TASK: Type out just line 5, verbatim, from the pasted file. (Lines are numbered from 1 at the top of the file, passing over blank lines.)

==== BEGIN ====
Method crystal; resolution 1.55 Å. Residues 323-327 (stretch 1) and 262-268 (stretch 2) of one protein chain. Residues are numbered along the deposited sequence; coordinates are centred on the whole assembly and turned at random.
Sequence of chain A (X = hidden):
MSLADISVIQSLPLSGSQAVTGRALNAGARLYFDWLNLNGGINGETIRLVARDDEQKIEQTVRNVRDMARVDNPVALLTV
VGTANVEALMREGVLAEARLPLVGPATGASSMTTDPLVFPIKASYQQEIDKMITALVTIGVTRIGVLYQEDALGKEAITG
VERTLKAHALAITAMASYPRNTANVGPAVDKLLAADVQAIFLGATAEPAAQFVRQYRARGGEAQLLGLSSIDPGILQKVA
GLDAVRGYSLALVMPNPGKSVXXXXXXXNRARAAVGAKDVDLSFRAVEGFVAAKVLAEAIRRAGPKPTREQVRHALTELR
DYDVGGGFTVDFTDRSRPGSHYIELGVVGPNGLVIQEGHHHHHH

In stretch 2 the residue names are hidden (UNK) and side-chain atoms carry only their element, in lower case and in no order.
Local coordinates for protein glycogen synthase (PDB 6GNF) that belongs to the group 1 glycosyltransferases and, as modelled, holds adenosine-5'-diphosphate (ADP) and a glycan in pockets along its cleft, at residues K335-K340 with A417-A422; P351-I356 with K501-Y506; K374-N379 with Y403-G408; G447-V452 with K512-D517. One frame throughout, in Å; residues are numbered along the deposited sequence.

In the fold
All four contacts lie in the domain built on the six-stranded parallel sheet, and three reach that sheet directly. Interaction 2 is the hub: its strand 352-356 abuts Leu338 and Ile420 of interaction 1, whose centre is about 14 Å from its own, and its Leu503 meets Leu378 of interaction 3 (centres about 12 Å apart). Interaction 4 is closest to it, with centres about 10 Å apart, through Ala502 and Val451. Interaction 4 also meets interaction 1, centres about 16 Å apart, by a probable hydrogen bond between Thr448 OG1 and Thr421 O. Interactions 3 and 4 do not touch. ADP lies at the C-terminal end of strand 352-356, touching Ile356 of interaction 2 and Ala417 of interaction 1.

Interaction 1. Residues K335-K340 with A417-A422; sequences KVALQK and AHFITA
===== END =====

VERTLKAHALAITAMASYPRNTANVGPAVDKLLAADVQAIFLGATAEPAAQFVRQYRARGGEAQLLGLSSIDPGILQKVA